Pennington v. Rockdale County

Annotate this Case

244 Ga. 743 (1979)

262 S.E.2d 59



Supreme Court of Georgia.

Argued September 18, 1979.

Decided November 21, 1979.

*745 Vaughn & Barksdale, A. R. Barksdale, F. Jack Lance, for appellant.

Nation, Maddox & Starnes, Sidney L. Nation, for appellees.

HILL, Justice.

This is a zoning case. Plaintiff-appellant is the owner of approximately 54 acres located at the southeast corner of the intersection of Ga. 20 and Honey Creek Road in Rockdale County. At the present time one acre of plaintiff's property at the corner is zoned C-1 (commercial). The remaining 53 acres are zoned A-R (agricultural-residential) and were used as a dairy until about 1969.

The other 3 corners of the intersection are zoned commercial and one of these, that tract north of plaintiff's property across Honey Creek Road, contains almost 14 acres zoned commercial but not yet used as such.

Plaintiff sought to rezone 15.14 of his 54 acres from A-R to C-1 so as to have 16.14 acres at the intersection to sell as a shopping center at a sale price of $8,800 per acre. Plaintiff offered evidence from which the trial judge was authorized to find that his one acre zoned C-1 at the corner was worth in excess of $20,000 and that the other 15.14 acres were worth $3,000 per acre zoned A-R.[1]

The county commissioners denied the requested rezoning and plaintiff filed suit. The trial court denied relief and we affirm.

A zoning ordinance is presumed to be valid and the burden is on the property owner attacking the zoning classification to overcome this presumption by clear and convincing evidence. Guhl v. Holcomb Bridge Rd. Corp., *744 238 Ga. 322, 323 (232 SE2d 830) (1977). In Guhl we held that one of the factors to be considered is the extent to which the value of the owner's property is diminished by the zoning classification. In Guhl the property could not reasonably and economically be used for the purpose for which it was zoned (238 Ga. at 324, finding No. 7).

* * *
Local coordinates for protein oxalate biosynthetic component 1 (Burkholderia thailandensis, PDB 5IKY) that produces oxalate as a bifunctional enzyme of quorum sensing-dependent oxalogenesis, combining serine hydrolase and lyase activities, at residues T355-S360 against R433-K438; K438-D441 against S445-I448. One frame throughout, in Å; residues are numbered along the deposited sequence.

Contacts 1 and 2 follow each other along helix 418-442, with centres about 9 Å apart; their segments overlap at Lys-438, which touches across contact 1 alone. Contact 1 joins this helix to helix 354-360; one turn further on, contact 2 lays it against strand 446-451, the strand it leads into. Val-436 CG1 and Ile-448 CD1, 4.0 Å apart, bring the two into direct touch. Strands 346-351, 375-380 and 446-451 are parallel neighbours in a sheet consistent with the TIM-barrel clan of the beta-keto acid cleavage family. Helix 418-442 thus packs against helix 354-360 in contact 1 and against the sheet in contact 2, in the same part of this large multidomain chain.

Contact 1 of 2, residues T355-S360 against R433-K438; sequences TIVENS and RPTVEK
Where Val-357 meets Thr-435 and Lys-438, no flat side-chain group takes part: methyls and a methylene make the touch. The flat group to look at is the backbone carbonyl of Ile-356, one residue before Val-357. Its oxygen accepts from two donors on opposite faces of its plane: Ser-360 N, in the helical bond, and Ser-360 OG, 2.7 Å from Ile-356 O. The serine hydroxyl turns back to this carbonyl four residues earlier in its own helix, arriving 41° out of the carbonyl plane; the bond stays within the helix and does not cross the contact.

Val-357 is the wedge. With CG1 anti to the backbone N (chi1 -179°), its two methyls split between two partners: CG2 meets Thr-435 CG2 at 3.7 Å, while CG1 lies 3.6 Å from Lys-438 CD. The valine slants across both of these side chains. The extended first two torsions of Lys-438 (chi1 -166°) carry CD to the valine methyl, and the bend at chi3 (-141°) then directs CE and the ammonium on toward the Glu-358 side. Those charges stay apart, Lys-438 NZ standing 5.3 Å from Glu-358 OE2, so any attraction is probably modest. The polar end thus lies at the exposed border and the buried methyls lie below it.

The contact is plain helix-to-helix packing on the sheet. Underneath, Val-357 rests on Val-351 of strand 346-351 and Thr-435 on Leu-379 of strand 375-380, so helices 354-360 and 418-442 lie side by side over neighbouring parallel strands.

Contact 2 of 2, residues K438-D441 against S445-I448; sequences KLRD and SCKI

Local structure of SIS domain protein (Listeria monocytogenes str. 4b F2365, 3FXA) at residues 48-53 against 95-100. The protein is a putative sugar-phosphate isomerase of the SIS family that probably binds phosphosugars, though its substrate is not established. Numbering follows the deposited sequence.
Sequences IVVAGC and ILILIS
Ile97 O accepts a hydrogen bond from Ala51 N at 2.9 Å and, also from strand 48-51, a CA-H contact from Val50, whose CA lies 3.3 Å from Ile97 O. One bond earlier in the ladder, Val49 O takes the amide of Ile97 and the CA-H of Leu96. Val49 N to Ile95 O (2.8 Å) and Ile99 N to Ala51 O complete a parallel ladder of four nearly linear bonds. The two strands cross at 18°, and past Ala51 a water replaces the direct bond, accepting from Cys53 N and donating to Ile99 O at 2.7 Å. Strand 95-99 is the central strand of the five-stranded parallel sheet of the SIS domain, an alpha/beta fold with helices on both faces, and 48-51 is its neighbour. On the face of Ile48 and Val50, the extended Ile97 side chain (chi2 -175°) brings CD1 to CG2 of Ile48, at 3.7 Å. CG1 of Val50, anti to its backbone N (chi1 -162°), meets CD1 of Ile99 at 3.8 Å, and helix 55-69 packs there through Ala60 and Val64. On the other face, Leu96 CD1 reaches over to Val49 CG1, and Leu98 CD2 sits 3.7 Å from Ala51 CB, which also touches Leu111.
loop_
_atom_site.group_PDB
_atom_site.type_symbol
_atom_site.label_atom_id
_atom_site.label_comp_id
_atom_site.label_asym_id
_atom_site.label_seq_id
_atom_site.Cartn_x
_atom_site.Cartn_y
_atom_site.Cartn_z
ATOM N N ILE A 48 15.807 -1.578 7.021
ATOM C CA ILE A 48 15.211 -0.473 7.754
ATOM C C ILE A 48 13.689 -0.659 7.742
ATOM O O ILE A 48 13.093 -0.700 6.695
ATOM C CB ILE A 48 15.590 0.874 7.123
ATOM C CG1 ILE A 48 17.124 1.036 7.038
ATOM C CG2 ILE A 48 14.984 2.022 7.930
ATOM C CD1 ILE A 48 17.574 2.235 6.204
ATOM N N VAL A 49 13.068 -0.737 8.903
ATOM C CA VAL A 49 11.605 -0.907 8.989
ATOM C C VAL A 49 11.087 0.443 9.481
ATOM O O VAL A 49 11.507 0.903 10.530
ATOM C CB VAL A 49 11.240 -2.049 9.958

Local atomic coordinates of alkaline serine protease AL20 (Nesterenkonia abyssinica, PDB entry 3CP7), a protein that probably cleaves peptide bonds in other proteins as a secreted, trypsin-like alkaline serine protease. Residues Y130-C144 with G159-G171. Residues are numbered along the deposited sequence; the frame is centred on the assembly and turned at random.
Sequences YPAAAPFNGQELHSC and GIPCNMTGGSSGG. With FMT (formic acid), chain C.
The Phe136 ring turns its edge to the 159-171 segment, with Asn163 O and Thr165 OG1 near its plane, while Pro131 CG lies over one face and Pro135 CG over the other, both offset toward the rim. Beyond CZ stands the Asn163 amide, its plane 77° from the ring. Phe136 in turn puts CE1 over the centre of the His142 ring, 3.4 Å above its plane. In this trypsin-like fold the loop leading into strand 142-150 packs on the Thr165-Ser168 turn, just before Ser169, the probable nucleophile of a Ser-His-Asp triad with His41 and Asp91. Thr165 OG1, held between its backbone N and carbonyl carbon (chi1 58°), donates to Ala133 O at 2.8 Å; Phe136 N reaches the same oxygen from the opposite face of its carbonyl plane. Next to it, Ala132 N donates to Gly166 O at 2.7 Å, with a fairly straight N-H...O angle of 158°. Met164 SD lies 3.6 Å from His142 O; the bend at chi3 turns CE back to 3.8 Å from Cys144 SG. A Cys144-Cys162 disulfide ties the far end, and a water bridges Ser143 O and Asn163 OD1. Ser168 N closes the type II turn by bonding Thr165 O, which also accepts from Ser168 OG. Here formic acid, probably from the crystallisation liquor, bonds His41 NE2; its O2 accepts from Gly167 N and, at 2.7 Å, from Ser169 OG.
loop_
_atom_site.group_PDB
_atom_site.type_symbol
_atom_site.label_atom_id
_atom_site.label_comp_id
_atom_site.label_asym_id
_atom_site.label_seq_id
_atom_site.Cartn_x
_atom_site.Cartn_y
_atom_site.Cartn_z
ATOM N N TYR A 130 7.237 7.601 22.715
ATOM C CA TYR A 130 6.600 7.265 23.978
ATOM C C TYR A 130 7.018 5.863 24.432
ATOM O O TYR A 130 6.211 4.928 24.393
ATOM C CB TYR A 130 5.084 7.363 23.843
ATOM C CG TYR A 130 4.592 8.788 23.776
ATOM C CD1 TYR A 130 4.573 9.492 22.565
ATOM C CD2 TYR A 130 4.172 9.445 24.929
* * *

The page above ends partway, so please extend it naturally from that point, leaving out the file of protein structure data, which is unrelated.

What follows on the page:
In the birthright case of Barrett v. Hamby, 235 Ga. 262, 266 (219 SE2d 399) (1975), we said "...if the zoning regulation results in relatively little gain or benefit to the public while inflicting serious injury or loss on the owner, such regulation is confiscatory and void." While it is not necessary for the property to be totally useless for the purposes zoned, it is necessary that the damage to the owner be significant. Barrett v. Hamby, supra, 235 Ga. at 266. In Barrett, the evidence showed that the property was virtually unusable for residential purposes for which it was zoned, that its value for residential purposes was under $53,000 (under $2,000 per acre) whereas its value for commercial development was about $927,500 (about $35,000 per acre).

As Guhl, supra, points out, the difference in property values between various zoning classifications is not the only factor to be considered, but under Barrett v. Hamby, the property owner is required to show serious and significant injury to himself in order to satisfy the burden of proof which is upon him. "It is not sufficient to show that a more profitable use could be made of the property." Avera v. City of Brunswick, 242 Ga. 73, 75 (247 SE2d 868) (1978).

Plaintiff did not offer any evidence that the property was not suitable for residential or agricultural use. In fact, he does not question the suitability of the zoning on the remaining 38 acres of his property. Plaintiff showed only a diminution in the value of a part of his property by reason of the zoning classification; he did not show the requisite injury to his property. Avera v. City of Brunswick, supra.

Judgment affirmed. All the Justices concur.


[1] That is to say, plaintiff's 16.14 acres as presently zoned were worth $65,420, whereas if zoned C-1 that property would be worth $142,032, or over twice as much.